Heh, thanks, Tammy! Good job on your fix! I don’t even know what we did before the internet!

          • Shane Nelson on November 26, 2014 at 5:18 pm said:

            Could you tell me why my dryer heats up but the tumbler does not spin. I thought it was the motor so i changed it and it still won’t spin. What else could be wrong?

            • Check your belt tensioner. If it’s not keeping enough tension on the pulley the drum will not tumble even with a working motor. I know this is an old post but hopefully someone will find this useful.

  2. Where was this article when my dryer conked out in my rental. Oh well there goes $104.

    New reader here, when I have kids I want to be preretired.
    charles@gettingarichlife recently posted…How my BMW cost me $250,000My Profile

    • Pretired Nick on August 20, 2013 at 8:21 pm said:

      Welcome, Charles! If you have a rental, you’ll be fixing a dryer again soon, trust me!
      Glad you’re joining me on the pretirement bandwagon!

  3. Isn’t it amazing how most people won’t even attempt a fix themselves? The default action is to pick up the phone and call someone.

    However, I find that it’s easier than ever to fix stuff with the Internet. I had never heard of repairclinic,com, but have used YouTube for numerous repairs and home improvement situations.
    Mr. 1500 recently posted…SpongeSister SpendyPantsMy Profile

  4. Why, you clever McGuyvering SOB! Very nice.

    Quick washer tip for those with kids, use a laundry bag for those cutesie socks because otherwise they WILL clog the line and result in some “non-routine” maintenance.
    No Waste recently posted…I Don’t Trust You, Mega CorpMy Profile

    • Pretired Nick on August 21, 2013 at 10:23 am said:

      Good tip, No Waste! I haven’t yet gone that route because Pretired Baby hasn’t been wearing many socks lately (or shoes for that matter). But now that we’re getting closer to winter, I’ll have to remember that!

  5. I love DIY…well I love the idea of it. I definitely like to be able to fix things and I always try, but I’m not too handy. Last night, I broke one of the pieces of my son’s pack n play…I blame poor quality. I live in an apartment and the super takes care of most things like when the dryer breaks so I’ve been spoiled.
    Andrew@LivingRichCheaply recently posted…Opportunity Knocks: A Two-Income FamilyMy Profile

    • Pretired Nick on August 21, 2013 at 10:41 am said:

      Yeah, if I was renting, I probably wouldn’t bother fixing things myself. Well, maybe if I was renting a house where it’d be faster and less of a pain than calling someone. But good skills to have for sure!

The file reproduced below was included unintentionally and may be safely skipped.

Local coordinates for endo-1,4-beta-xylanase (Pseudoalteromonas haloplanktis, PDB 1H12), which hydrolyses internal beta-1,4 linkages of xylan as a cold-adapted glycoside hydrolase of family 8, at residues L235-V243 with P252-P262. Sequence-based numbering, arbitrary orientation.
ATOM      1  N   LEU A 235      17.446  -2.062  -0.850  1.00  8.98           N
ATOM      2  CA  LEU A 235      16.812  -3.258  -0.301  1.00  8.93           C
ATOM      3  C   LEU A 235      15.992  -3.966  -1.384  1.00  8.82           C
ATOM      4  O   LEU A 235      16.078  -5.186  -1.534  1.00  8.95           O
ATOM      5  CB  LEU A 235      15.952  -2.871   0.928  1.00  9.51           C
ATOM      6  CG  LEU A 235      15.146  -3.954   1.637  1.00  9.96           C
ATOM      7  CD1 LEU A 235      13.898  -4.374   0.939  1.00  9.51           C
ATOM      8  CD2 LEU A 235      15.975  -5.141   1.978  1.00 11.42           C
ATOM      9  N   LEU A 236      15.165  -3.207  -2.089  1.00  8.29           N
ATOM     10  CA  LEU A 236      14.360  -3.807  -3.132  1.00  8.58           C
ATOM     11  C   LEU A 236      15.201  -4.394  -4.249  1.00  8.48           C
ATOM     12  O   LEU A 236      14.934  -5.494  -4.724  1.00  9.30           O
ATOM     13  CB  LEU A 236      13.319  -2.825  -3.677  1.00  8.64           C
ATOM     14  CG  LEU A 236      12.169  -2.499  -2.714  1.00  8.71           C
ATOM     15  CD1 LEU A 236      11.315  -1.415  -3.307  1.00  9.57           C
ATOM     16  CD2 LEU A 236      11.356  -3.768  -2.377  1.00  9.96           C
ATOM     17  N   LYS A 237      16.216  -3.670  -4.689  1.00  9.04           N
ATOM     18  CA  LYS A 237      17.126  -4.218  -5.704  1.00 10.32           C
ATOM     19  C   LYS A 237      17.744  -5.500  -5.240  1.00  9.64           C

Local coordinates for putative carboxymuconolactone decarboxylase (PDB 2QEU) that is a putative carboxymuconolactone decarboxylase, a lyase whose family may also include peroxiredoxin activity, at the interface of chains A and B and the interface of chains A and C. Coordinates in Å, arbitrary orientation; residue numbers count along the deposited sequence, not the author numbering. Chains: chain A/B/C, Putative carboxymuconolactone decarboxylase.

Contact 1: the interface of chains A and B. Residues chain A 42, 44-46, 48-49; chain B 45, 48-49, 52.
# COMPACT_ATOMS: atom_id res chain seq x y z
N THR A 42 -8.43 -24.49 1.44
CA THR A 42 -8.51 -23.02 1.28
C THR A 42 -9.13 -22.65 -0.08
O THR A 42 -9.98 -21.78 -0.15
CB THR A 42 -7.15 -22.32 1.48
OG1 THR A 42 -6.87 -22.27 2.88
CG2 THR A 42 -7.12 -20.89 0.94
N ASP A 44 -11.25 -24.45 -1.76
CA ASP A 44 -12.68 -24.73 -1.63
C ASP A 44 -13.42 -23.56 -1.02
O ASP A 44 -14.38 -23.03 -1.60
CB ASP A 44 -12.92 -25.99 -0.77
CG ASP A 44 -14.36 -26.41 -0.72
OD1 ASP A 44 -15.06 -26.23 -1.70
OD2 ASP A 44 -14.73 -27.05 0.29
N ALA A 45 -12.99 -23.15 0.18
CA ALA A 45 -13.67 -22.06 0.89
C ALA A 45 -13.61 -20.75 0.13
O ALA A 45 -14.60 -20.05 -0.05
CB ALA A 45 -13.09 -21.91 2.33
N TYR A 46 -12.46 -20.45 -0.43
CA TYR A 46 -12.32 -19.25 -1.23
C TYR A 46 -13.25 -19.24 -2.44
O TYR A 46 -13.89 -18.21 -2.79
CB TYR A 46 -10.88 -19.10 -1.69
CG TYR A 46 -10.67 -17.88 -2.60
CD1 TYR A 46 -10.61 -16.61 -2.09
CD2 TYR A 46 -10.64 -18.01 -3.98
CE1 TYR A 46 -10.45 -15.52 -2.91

6. Great job! I’ll bookmark the site for future reference. I definitely need to learn to fix more stuff. I’m not too bad with small appliances.
    retirebyforty recently posted…Ben’s 7 Phases to RetirementMy Profile

  7. We had a similar issue with our washing machine that was delivered to our house. We had it all stacked up and installed but it kept shaking the house. Initially we thought it was out of balance but after a little googling and investigation we realized that the shipping bolts hadn’t been removed. So, 2 minutes of time and we were ready to rock!
    Stephen recently posted…Athens, Ga – Best Town In The WorldMy Profile

    • Pretired Nick on August 22, 2013 at 8:57 am said:

      Wow, good for you, Stephen! It’s pretty alarming when those big units start rocking around so good on you for figuring that one out!

  8. Great job, Nick! We had a similar situation when the heating element went out on our dryer. What the repairman was going to charge us a bit over $200 for, Rick fixed for $15 by getting the part online and watching a repair video. The savings on DIY repairs is amazing!
    Laurie @thefrugalfarmer recently posted…Planes and PerseveranceMy Profile

    • Pretired Nick on August 22, 2013 at 5:56 pm said:

      Yeah, the dryer, in particular, is such a simple piece of equipment it makes no sense to hire help in most cases.

  9. Thanks for the detailed instructions. I love fixing my own stuff and saving hundreds of dollars. No only do you add the knowledge, you save the cash.
    Free Money Minute recently posted…Run for Your Lives!My Profile

  10. I have a front loader washer and dryer. They can be stacked, or not. Mine are not, and the dryer won’t run. The belt is not broken. A few years ago I fixed it a couple times by manually spinning the drum, and slamming the door while holding the start button on. So I got the door shut before the drum stopped moving. After doing that a few times, it worked normally.

    But this time it doesn’t do anything but take up space.

  11. Megan Gaines on August 16, 2014 at 3:31 pm said:

    Thank you so much for your picture of how the tensioner is supposed to look. We just bought a house and kept the old appliances, and as soon as I tried my first load of laundry we knew something was up. The tensioner had completely fallen off – we fixed that by drilling a hole through it and screwing in a bolt. But we couldn’t figure out why the belt was still so loose! As soon as I saw the picture, we went back downstairs and had it back together and running in five minutes.

  12. Miguel on October 13, 2016 at 6:51 am said:

    My Maytag Performa dryer won’t spin but belt is good, what could be the problem?